The helicopter pulls alongside the train and slows to match the train’s speed. The helicopter is traveling at 0 mph relative to you, so it must be at 60 mph relative to the track. At this point, the kid is running away from you, toward the front of the train, at 10 mph.

From the sniper’s perspective then, the kid is running at 10 mph. Your drunk friend can’t hit a moving target, so while the kid is running forward, he increases his speed to match the kid’s movement. So, he moves at 70 mph. He’s now moving at 10 mph relative to you, 70 mph with respect to the track, and 0 mph with respect to the kid.

He takes aim and fires. Happily, he shot from too close, and the kid’s head explodes suddenly and gruesomely, underscoring the strange combination of brutality and meaninglessness that characterizes human existence.

There, now you have a flavor for how this stuff works.

So, if you wanted to work out that last part mathemtically, you could say something like this:

“The velocity of the kid relative to the track is equal to the velocity of the train relative to the track plus the velocity of the kid relative to the train.

This works out nicely. If the kid is moving back in the train, his speed relative to the track is lower. If the kid is moving forth in the train, his speed relative to the track is higher.

An equation might look like this:

v_{kid-to-track} = v_{train-to-track} + v_{kid-to-train}

The nice thing you get from this equation is that you can also calculate everything else from it. If you want to know the velocity of the train with respect to the track, it’s just the velocity of the kid with respect to the track minus the velocity of the kid with respect to the train.

Got it?

You’ll perhaps note that the train example is a little convenient, since the train sits on a track going in a straight line. But, how would the sniper calculate his velocity with respect to the kid if he were approaching the train along a diagonal (i.e. in 2 dimensions).

Next stop: Relative velocity in 2 or 3 dimensions!

 

Physics Blog
3.5 Relative Velocity
Man, I gotta admit – I think I understand relative velocity pretty well, but the way the book explains it gave me a headache. So, I’m gonna try to do this my own way.
Relative Velocity in One Dimension
You may at some point during the physics textblogging here thought to yourself “in what sense can I say that I’m walking at a kilometer per hour? What if I’m walking forward, but the Earth is spinning in the opposite direction. And what if all that is insignificant, since the Earth is speed through space around the sun, and the Sun is bobbing up in down in the galactic plane, and space is expanding and entropy is increasing and love is a lie!”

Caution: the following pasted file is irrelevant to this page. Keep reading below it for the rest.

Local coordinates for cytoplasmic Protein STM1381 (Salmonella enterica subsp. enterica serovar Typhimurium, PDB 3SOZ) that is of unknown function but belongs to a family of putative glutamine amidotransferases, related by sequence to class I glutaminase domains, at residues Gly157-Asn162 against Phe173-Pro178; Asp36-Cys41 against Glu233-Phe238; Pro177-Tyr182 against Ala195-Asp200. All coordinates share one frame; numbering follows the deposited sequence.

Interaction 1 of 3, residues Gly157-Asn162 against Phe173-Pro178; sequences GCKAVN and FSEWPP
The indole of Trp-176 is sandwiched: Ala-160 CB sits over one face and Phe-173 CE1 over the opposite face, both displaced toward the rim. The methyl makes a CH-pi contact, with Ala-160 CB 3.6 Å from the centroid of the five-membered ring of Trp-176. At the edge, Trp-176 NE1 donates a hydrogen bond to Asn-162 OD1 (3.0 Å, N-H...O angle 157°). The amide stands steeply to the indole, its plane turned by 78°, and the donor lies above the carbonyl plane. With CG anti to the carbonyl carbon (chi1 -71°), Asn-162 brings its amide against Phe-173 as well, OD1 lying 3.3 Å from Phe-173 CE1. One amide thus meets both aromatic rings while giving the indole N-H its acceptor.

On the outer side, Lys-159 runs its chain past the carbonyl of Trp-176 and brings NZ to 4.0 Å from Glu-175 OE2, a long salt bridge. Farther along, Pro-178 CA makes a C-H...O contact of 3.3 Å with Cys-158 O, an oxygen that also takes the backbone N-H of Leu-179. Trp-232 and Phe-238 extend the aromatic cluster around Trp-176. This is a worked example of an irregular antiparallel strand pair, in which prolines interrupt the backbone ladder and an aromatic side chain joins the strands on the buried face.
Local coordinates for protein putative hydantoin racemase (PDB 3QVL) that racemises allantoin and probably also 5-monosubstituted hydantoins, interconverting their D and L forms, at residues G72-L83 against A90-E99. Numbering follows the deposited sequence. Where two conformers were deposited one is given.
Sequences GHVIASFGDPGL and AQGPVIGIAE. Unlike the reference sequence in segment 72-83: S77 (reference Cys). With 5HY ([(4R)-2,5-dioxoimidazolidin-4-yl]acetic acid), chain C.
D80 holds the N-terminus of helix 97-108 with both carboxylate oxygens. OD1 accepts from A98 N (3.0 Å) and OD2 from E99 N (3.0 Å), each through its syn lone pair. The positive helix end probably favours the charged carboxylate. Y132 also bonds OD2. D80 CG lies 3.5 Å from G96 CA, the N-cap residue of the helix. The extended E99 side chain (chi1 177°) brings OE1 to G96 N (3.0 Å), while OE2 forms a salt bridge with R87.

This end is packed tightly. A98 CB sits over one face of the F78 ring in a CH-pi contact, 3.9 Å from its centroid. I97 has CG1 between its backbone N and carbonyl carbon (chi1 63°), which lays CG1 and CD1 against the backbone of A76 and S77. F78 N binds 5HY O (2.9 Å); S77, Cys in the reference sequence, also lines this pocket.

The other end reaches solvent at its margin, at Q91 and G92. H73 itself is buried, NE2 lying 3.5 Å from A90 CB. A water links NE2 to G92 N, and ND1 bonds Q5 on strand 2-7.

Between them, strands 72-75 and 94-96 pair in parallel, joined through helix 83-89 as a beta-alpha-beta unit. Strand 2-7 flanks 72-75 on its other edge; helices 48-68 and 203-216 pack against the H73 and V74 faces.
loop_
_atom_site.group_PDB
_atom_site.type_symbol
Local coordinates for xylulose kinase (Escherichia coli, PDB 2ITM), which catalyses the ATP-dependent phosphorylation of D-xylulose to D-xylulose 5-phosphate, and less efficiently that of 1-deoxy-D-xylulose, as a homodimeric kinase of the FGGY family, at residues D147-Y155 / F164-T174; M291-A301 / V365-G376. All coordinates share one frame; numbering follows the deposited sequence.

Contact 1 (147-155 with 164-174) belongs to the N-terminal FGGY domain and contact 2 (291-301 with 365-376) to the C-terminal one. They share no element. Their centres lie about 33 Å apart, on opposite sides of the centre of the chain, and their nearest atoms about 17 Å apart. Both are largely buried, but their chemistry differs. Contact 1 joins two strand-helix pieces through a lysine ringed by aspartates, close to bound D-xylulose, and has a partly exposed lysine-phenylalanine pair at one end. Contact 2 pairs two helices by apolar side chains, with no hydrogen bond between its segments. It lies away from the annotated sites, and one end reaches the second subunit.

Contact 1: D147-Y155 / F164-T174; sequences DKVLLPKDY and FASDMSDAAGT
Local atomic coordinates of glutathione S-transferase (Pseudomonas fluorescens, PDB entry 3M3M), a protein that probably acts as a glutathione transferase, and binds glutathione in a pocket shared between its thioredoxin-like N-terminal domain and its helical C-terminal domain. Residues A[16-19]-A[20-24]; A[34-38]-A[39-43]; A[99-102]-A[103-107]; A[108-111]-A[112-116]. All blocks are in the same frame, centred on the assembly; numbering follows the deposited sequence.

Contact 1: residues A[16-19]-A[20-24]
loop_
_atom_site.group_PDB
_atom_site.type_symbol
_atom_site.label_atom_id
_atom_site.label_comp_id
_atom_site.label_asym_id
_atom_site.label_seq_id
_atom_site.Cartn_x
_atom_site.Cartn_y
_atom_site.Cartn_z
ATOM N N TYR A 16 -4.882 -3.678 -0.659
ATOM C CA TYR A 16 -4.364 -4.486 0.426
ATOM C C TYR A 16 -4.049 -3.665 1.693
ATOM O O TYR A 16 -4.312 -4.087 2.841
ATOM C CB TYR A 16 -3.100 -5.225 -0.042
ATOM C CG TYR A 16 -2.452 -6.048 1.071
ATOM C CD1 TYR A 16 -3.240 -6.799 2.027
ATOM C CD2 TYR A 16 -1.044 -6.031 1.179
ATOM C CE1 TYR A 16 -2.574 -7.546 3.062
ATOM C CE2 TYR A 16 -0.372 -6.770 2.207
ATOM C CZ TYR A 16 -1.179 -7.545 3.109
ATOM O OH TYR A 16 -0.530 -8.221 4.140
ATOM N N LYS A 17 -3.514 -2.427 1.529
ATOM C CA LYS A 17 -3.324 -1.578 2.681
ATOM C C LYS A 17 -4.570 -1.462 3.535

Well, first off, love is only a lie for you. Second, all velocity is relative.
We’re not really talking about the relativity you’ll learn later, where things get funky at high speeds. We’re talking about what is sometimes called “Galilean” relativity, which should give you a sense of how long it’s been understood. Here’s the basic idea: When you say “velocity is change in position over time,” you’re really saying “velocity is change in position with respect to something else over time.”
Think about it. Any time you talk about someone’s velocity, you could end your sentence by saying “with respect to ______.”
So, say you’re in a train. In this train are two things that are currently on your mind: (1) a bratty redhaired 10 year-old who is running up and down the aisle screaming. (2) a small but heavy football clenched on your good hand, ready to be thrown at the offending little shit.
Now, say you get a call from your mom, serendipitously saving the little bastard for a few minutes. Your mom says “How fast are you going?” Without thinking, you interpret her question as “How fast are you going, relative to the land around you.” You discard all sorts of potential interpretations, such as “How fast are you going with respect to the international space station” or “With respect to other nearby trains.” Interestingly, you also assume she isn’t asking how fast you’re going with respect to the train.
It occurs to you that, with respect to the train, you’re moving at 0 miles per hour. You know that just by looking around. The train isn’t moving away from you. That is, no particular point on the train seems to be changing position with respect to you. However, you look outside, and see lots of particular points (that tree, that bridge, that lake) zipping away.